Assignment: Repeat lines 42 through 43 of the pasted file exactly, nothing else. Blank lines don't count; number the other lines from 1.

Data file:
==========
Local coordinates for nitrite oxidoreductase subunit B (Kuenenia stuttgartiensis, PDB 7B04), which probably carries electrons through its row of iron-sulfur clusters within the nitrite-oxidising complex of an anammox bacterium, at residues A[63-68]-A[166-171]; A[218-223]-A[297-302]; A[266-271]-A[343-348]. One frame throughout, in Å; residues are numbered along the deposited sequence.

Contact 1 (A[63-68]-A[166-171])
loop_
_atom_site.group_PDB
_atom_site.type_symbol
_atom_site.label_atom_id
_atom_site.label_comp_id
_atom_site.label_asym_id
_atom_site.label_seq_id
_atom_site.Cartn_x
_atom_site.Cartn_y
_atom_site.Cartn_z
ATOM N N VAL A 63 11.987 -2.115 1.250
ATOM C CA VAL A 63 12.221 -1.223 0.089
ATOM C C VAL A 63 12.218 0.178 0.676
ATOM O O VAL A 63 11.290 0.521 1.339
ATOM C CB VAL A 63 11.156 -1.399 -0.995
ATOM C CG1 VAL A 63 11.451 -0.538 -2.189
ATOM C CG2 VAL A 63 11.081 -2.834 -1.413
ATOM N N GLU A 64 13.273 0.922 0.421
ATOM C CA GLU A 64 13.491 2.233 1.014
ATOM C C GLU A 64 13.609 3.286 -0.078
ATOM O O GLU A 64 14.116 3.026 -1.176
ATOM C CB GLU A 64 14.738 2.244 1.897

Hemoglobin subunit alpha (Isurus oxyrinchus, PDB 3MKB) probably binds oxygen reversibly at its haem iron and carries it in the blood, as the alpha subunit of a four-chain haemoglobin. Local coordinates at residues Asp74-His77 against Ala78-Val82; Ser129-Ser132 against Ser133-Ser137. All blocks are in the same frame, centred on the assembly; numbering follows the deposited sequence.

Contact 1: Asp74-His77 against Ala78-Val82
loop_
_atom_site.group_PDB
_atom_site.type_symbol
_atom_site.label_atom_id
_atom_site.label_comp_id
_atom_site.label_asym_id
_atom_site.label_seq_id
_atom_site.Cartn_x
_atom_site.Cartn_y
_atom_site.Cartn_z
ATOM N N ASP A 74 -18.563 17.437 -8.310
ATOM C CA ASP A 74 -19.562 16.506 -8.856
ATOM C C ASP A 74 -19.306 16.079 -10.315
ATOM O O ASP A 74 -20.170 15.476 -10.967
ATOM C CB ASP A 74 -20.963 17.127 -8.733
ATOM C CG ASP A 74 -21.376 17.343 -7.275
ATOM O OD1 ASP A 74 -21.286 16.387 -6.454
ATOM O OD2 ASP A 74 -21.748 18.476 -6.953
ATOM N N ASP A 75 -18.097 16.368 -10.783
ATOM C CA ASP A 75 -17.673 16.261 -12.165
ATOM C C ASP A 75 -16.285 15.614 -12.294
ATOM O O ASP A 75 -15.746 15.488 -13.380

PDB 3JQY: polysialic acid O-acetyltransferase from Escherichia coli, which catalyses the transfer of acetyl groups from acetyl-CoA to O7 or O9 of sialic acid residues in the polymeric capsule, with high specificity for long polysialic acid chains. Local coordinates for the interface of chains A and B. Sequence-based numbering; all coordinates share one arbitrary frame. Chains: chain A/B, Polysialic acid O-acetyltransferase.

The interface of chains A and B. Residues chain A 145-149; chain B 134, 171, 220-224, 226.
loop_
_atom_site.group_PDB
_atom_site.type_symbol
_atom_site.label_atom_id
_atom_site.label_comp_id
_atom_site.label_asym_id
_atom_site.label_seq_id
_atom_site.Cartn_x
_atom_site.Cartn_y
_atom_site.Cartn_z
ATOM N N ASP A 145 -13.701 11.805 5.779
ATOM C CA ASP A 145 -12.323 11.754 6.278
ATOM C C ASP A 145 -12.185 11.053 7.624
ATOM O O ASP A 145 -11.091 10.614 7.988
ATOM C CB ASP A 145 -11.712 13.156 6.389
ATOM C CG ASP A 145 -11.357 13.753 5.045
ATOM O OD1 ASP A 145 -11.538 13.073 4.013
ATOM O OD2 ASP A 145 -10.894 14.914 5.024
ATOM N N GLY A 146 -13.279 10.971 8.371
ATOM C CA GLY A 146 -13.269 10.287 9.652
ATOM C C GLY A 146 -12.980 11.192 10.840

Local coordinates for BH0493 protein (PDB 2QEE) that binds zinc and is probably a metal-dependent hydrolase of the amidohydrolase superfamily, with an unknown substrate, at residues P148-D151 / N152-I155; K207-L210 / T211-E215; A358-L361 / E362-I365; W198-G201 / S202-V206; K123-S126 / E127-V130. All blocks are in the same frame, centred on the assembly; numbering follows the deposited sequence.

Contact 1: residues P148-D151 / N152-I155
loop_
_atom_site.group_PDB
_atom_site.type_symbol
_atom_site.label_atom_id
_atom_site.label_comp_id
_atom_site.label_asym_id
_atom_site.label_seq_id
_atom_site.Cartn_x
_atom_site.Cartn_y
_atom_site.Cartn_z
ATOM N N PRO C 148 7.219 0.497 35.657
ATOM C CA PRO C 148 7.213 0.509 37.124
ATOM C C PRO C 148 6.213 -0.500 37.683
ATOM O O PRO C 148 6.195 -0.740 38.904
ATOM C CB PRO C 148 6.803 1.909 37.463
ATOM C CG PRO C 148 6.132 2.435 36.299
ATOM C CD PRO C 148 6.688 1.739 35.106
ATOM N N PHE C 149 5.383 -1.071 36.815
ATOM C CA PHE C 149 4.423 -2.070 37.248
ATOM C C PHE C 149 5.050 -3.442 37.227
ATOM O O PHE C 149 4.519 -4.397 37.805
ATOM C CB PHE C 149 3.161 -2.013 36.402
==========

ATOM C CG ASP A 74 -21.376 17.343 -7.275
ATOM O OD1 ASP A 74 -21.286 16.387 -6.454